But although the conference call was a non-event, Publishers Marketplace pointed me toward the very interesting SEC paperwork which Jeff Bezos filed on Friday. He reported that he owns 19.5% of the shares of Amazon. When I multiplied his 88,135,951 shares times Friday's stock close of $171.14, I got $15 billion.

Not bad for seventeen years' work.

Go here to read the SEC filing.

Friday, January 28, 2011

Amazon Had a Fab Fourth Qtr & Stock Drops

Yesterday's Publishers Weekly had an excellent article about Amazon's excellent autumn here:
The top line was stellar with total sales for the year up 40%, to $34.2 billion, while net income rose 28%, to $1.15 billion. In a prepared statement chairman Jeff Bezos said the company passed two milestones in the fourth quarter--its first time sales topped more than $10 billion in a quarter with actual sales hitting $12 billion; and “after selling millions of third-generation Kindles during the quarter, Kindle books have now overtaken paperback books as the most popular format on,” even while sales of paperbacks rose.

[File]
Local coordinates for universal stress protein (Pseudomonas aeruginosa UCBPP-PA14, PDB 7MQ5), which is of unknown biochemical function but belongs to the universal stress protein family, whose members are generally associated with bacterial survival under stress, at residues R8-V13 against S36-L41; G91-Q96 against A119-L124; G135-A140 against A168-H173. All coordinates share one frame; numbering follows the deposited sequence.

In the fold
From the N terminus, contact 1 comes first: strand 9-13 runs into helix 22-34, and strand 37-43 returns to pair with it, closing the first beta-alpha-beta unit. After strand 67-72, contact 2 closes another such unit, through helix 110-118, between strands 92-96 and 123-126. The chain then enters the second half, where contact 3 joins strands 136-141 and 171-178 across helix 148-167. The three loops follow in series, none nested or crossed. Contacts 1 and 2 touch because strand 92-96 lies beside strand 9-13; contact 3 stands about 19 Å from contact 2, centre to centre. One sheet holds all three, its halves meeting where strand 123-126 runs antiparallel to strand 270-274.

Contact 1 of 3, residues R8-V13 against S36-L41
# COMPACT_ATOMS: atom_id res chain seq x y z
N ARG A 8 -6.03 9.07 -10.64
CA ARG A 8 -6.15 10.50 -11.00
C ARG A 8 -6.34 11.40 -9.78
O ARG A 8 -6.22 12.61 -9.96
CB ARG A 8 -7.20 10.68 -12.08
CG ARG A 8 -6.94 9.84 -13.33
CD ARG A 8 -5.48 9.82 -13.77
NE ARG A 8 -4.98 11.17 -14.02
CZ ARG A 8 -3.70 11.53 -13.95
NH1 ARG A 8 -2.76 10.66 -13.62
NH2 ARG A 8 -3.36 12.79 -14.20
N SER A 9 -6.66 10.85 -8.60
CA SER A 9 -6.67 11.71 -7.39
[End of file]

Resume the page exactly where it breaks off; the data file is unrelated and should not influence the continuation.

Despite this glowing news, the stock nose-dived in after-hours trading. The stock price dropped more than 10%, losing $17.15 to $167.30. I found this puzzling given that Amazon had exceeded its forecast of per-share profit of 88 cents on sales of $12.99 billion by earning a per-share profit of 91 cents on sales of $12.95 billion.

To find out why the stock had dropped, I trolled the Internet. The Seattle Times had a story here that helped explain investors' reaction:

One concern: Amazon, which released its results after the closing bell, gave a first-quarter outlook that fell below Wall Street's prediction.

Another concern: Amazon's operating costs rose 38 percent from a year ago, squeezing profit margins ...